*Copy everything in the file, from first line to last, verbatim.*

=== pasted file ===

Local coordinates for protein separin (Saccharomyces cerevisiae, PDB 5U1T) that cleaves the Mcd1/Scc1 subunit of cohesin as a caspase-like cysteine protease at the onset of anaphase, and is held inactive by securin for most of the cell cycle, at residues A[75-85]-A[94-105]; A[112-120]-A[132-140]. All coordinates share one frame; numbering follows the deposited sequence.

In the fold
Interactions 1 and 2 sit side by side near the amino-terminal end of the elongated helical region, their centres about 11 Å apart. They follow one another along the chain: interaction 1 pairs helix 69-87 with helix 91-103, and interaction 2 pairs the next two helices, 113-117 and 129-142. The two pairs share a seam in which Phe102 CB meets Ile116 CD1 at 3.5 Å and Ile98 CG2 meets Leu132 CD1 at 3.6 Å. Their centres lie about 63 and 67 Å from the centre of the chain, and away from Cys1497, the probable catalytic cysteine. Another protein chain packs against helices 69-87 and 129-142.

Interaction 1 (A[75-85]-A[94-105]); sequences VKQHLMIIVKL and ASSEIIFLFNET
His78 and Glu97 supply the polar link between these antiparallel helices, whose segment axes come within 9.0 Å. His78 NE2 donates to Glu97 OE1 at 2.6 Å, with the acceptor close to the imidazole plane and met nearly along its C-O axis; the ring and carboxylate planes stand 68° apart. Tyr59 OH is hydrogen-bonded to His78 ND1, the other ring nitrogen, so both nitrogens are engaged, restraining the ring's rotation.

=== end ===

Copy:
Local coordinates for protein separin (Saccharomyces cerevisiae, PDB 5U1T) that cleaves the Mcd1/Scc1 subunit of cohesin as a caspase-like cysteine protease at the onset of anaphase, and is held inactive by securin for most of the cell cycle, at residues A[75-85]-A[94-105]; A[112-120]-A[132-140]. All coordinates share one frame; numbering follows the deposited sequence.

In the fold
Interactions 1 and 2 sit side by side near the amino-terminal end of the elongated helical region, their centres about 11 Å apart. They follow one another along the chain: interaction 1 pairs helix 69-87 with helix 91-103, and interaction 2 pairs the next two helices, 113-117 and 129-142. The two pairs share a seam in which Phe102 CB meets Ile116 CD1 at 3.5 Å and Ile98 CG2 meets Leu132 CD1 at 3.6 Å. Their centres lie about 63 and 67 Å from the centre of the chain, and away from Cys1497, the probable catalytic cysteine. Another protein chain packs against helices 69-87 and 129-142.

Interaction 1 (A[75-85]-A[94-105]); sequences VKQHLMIIVKL and ASSEIIFLFNET
His78 and Glu97 supply the polar link between these antiparallel helices, whose segment axes come within 9.0 Å. His78 NE2 donates to Glu97 OE1 at 2.6 Å, with the acceptor close to the imidazole plane and met nearly along its C-O axis; the ring and carboxylate planes stand 68° apart. Tyr59 OH is hydrogen-bonded to His78 ND1, the other ring nitrogen, so both nitrogens are engaged, restraining the ring's rotation.